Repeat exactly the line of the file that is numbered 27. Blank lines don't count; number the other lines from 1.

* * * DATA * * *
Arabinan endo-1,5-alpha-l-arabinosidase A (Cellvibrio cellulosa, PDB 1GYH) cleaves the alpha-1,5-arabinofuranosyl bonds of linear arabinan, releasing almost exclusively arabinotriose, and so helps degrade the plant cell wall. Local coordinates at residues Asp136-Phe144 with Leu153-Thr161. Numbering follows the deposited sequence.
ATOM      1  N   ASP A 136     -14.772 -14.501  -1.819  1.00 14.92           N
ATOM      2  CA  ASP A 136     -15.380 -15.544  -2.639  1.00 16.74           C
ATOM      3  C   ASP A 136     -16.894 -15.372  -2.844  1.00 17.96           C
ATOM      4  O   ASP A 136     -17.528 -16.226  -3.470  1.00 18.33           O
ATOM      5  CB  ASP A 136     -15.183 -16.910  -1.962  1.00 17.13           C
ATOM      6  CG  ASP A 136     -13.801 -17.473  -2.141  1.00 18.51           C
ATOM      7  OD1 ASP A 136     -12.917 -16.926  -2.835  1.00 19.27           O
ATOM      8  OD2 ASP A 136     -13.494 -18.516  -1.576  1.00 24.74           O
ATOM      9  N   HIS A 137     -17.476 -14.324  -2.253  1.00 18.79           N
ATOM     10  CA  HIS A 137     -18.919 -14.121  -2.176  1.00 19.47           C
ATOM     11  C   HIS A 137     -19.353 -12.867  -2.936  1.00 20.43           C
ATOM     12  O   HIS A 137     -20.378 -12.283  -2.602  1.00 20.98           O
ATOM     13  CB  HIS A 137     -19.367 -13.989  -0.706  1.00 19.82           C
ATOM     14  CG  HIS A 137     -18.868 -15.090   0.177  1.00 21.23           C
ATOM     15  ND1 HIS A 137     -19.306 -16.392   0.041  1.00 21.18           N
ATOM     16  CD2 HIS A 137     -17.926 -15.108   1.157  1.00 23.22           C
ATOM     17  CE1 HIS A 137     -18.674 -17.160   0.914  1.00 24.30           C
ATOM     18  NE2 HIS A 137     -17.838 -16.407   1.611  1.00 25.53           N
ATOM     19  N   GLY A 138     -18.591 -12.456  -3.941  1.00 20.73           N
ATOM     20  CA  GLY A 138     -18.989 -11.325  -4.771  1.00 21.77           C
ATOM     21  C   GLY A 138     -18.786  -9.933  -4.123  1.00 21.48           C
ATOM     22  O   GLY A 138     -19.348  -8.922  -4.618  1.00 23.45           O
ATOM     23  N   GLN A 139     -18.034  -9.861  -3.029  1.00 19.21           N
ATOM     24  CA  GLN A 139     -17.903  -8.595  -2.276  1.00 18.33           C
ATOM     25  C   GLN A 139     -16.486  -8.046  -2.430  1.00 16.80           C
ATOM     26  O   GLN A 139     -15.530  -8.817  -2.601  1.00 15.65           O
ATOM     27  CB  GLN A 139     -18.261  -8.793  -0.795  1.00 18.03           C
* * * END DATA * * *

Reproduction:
ATOM     26  O   GLN A 139     -15.530  -8.817  -2.601  1.00 15.65           O